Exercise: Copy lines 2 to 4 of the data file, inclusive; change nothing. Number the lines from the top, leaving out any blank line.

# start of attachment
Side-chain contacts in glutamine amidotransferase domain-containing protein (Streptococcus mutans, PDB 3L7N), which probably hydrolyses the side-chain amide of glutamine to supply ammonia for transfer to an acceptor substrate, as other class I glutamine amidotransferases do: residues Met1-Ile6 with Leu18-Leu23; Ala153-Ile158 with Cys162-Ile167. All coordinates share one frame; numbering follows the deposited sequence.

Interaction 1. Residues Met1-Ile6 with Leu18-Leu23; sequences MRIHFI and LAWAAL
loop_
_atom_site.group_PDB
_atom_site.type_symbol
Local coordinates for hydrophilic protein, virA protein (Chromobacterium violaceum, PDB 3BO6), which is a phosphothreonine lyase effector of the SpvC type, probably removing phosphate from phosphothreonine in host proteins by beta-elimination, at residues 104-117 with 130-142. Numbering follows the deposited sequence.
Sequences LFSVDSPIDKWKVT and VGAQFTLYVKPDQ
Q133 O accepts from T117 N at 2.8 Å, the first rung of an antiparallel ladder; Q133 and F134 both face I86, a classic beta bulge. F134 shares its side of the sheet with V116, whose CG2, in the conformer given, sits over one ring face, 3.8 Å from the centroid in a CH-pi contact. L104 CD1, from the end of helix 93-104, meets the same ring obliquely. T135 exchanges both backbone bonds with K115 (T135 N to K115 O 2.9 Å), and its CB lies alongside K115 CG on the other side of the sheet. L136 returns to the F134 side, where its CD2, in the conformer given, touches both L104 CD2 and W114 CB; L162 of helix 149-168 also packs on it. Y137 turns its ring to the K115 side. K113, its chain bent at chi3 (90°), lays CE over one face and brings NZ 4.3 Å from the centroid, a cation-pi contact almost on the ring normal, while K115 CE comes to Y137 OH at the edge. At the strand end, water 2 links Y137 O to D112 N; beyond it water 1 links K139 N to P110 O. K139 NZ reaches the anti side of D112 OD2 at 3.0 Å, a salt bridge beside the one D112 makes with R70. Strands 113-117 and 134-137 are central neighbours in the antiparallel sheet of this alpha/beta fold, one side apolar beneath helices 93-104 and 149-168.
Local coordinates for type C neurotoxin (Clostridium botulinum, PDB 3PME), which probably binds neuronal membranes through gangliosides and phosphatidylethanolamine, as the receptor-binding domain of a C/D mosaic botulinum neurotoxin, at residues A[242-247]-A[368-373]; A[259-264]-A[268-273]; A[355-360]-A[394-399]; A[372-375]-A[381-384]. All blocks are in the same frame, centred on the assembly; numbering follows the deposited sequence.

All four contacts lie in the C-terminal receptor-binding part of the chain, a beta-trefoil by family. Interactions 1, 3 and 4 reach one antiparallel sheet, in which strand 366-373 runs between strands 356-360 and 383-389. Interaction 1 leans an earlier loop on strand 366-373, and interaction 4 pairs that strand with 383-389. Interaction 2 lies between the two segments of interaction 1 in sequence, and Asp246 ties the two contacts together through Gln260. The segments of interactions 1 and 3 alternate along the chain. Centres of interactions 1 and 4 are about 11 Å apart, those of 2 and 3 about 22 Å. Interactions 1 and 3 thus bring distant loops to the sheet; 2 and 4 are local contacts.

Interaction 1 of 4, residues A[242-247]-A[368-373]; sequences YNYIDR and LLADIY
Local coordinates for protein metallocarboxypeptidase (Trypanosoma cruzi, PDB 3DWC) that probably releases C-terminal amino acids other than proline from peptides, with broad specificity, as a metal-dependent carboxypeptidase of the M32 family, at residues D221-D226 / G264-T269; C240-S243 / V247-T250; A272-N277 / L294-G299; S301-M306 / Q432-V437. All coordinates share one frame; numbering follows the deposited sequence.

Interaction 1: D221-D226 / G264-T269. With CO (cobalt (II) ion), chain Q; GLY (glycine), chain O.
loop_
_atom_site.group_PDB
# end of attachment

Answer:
Interaction 1. Residues Met1-Ile6 with Leu18-Leu23; sequences MRIHFI and LAWAAL
loop_
_atom_site.group_PDB